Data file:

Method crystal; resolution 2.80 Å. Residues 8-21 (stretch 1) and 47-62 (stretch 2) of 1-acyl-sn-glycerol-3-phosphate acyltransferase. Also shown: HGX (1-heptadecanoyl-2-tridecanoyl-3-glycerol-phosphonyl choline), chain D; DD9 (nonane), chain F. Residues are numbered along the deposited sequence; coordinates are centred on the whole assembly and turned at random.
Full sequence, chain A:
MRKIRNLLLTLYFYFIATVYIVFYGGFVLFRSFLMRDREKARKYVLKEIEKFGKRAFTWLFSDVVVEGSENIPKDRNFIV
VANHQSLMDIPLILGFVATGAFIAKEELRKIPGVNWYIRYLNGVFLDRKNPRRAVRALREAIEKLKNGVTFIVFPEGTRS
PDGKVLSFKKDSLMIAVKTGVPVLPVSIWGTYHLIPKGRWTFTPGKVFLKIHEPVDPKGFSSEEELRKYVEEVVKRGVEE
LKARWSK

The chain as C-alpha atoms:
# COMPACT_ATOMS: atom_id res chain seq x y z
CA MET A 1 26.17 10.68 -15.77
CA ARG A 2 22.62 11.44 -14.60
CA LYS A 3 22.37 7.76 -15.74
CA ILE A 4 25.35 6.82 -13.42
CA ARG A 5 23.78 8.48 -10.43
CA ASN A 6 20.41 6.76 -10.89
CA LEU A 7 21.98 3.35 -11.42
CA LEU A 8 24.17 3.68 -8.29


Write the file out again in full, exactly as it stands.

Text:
Method crystal; resolution 2.80 Å. Residues 8-21 (stretch 1) and 47-62 (stretch 2) of 1-acyl-sn-glycerol-3-phosphate acyltransferase. Also shown: HGX (1-heptadecanoyl-2-tridecanoyl-3-glycerol-phosphonyl choline), chain D; DD9 (nonane), chain F. Residues are numbered along the deposited sequence; coordinates are centred on the whole assembly and turned at random.
Full sequence, chain A:
MRKIRNLLLTLYFYFIATVYIVFYGGFVLFRSFLMRDREKARKYVLKEIEKFGKRAFTWLFSDVVVEGSENIPKDRNFIV
VANHQSLMDIPLILGFVATGAFIAKEELRKIPGVNWYIRYLNGVFLDRKNPRRAVRALREAIEKLKNGVTFIVFPEGTRS
PDGKVLSFKKDSLMIAVKTGVPVLPVSIWGTYHLIPKGRWTFTPGKVFLKIHEPVDPKGFSSEEELRKYVEEVVKRGVEE
LKARWSK

The chain as C-alpha atoms:
# COMPACT_ATOMS: atom_id res chain seq x y z
CA MET A 1 26.17 10.68 -15.77
CA ARG A 2 22.62 11.44 -14.60
CA LYS A 3 22.37 7.76 -15.74
CA ILE A 4 25.35 6.82 -13.42
CA ARG A 5 23.78 8.48 -10.43
CA ASN A 6 20.41 6.76 -10.89
CA LEU A 7 21.98 3.35 -11.42
CA LEU A 8 24.17 3.68 -8.29